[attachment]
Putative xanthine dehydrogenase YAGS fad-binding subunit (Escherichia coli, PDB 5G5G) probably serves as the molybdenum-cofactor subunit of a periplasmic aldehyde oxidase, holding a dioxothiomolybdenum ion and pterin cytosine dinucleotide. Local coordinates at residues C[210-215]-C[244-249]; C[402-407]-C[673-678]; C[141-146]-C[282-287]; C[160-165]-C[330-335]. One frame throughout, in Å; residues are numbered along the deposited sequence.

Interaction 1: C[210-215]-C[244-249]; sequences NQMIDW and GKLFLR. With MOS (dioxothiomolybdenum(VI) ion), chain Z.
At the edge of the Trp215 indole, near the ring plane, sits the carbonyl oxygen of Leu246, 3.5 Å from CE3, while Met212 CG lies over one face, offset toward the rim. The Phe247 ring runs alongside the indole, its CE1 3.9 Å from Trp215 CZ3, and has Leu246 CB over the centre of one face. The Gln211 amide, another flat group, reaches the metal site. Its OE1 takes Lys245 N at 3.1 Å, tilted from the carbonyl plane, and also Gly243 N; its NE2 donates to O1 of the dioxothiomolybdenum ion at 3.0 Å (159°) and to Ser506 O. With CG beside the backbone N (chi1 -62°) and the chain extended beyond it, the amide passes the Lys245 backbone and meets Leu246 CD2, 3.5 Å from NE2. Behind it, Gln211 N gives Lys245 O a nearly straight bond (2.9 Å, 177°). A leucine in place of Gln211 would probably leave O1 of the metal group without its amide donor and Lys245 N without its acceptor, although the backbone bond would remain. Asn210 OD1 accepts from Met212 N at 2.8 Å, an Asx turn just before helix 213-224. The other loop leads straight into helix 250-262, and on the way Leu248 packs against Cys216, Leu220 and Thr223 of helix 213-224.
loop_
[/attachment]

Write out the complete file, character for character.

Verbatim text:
Putative xanthine dehydrogenase YAGS fad-binding subunit (Escherichia coli, PDB 5G5G) probably serves as the molybdenum-cofactor subunit of a periplasmic aldehyde oxidase, holding a dioxothiomolybdenum ion and pterin cytosine dinucleotide. Local coordinates at residues C[210-215]-C[244-249]; C[402-407]-C[673-678]; C[141-146]-C[282-287]; C[160-165]-C[330-335]. One frame throughout, in Å; residues are numbered along the deposited sequence.

Interaction 1: C[210-215]-C[244-249]; sequences NQMIDW and GKLFLR. With MOS (dioxothiomolybdenum(VI) ion), chain Z.
At the edge of the Trp215 indole, near the ring plane, sits the carbonyl oxygen of Leu246, 3.5 Å from CE3, while Met212 CG lies over one face, offset toward the rim. The Phe247 ring runs alongside the indole, its CE1 3.9 Å from Trp215 CZ3, and has Leu246 CB over the centre of one face. The Gln211 amide, another flat group, reaches the metal site. Its OE1 takes Lys245 N at 3.1 Å, tilted from the carbonyl plane, and also Gly243 N; its NE2 donates to O1 of the dioxothiomolybdenum ion at 3.0 Å (159°) and to Ser506 O. With CG beside the backbone N (chi1 -62°) and the chain extended beyond it, the amide passes the Lys245 backbone and meets Leu246 CD2, 3.5 Å from NE2. Behind it, Gln211 N gives Lys245 O a nearly straight bond (2.9 Å, 177°). A leucine in place of Gln211 would probably leave O1 of the metal group without its amide donor and Lys245 N without its acceptor, although the backbone bond would remain. Asn210 OD1 accepts from Met212 N at 2.8 Å, an Asx turn just before helix 213-224. The other loop leads straight into helix 250-262, and on the way Leu248 packs against Cys216, Leu220 and Thr223 of helix 213-224.
loop_